Bhasha Van

An outdoor extension of the Vaacha Museum is Bhasha Van, literally meaning ‘a forest of languages’ and created to provide a real-time experience of India’s linguistic diversity. The idea of Bhasha Van emerged from The Peoples Linguistic Survey of India, a nationwide survey on existing languages carried by Bhasha Centre across India, to seek answer to the question 'How many living languages does India have?' The survey, being published in 50 volumes, presents 780 living Indian languages.

Still in the making, Bhasha Van is envisioned as a metaphorical forest, representative of both the diversity of flora and languages of our country. Since language is oral before it is written, Bhasha Van takes the visitor through the physical area of the Van while moving aurally through the tales of its linguistic traditions.

As visitors wander through the walkway of trees, they are provided with audio guides/tablets containing conversations, stories, songs, tales, music and jokes in the languages they choose. Some of these trees are hung with plaques on which tri-lingual information about little known languages are presented. Soon, visitors will be able to read and hear these on their cellphones.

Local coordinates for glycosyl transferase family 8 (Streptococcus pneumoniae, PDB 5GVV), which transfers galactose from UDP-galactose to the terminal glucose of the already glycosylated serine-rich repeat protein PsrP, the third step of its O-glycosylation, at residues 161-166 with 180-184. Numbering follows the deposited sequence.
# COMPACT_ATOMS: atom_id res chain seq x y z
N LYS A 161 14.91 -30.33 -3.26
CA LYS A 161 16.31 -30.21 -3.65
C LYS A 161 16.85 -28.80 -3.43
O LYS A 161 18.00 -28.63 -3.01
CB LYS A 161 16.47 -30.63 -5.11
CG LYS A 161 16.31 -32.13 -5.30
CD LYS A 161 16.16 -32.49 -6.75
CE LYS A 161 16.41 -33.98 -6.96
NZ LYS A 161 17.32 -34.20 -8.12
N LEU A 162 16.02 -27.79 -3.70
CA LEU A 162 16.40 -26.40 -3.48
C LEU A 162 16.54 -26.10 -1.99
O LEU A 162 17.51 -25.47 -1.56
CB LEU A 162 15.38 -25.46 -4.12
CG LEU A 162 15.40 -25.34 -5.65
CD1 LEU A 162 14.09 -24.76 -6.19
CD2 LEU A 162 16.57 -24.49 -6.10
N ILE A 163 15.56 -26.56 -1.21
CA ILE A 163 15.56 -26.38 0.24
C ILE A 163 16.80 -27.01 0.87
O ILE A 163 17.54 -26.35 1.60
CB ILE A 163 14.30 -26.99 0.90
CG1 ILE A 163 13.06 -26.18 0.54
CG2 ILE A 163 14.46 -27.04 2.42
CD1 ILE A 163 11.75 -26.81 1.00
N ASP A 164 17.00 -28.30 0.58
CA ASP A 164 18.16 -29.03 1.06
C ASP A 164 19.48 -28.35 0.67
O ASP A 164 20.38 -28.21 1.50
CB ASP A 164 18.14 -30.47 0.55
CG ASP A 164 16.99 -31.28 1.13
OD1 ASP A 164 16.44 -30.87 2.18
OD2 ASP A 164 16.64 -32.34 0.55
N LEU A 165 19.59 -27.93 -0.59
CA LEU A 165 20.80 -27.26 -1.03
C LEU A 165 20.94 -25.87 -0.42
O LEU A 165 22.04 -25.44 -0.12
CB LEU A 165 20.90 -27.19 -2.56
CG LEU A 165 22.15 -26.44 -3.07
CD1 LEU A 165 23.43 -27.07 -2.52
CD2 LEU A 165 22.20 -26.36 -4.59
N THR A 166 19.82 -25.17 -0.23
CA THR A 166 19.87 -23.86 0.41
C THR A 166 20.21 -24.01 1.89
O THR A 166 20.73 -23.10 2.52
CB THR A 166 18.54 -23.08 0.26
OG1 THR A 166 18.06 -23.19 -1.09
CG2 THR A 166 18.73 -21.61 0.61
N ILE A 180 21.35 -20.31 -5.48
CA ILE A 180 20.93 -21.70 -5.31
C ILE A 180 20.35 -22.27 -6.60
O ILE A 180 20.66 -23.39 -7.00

There are rest-stops designed within the Van space to allow visitors to rest their feet and engage with interactive displays on language families, Scheduled Languages, Non-Scheduled languages and even contribute narratives in their own mother tongues.

Folk art, in the form of paintings, pottery and wood work installed at various locations forms an integral part of this the Van. Located outside the the Vaacha Museum of Voice, Bhasha Van as a thriving forest of linguistic diversity complements the diversity of living traditions and material cultures housed within the Museum building.

Presently, there are 80 recordings available to visitors; more language recordings bearing information on languages, their songs, tales, music and jokes are being added gradually.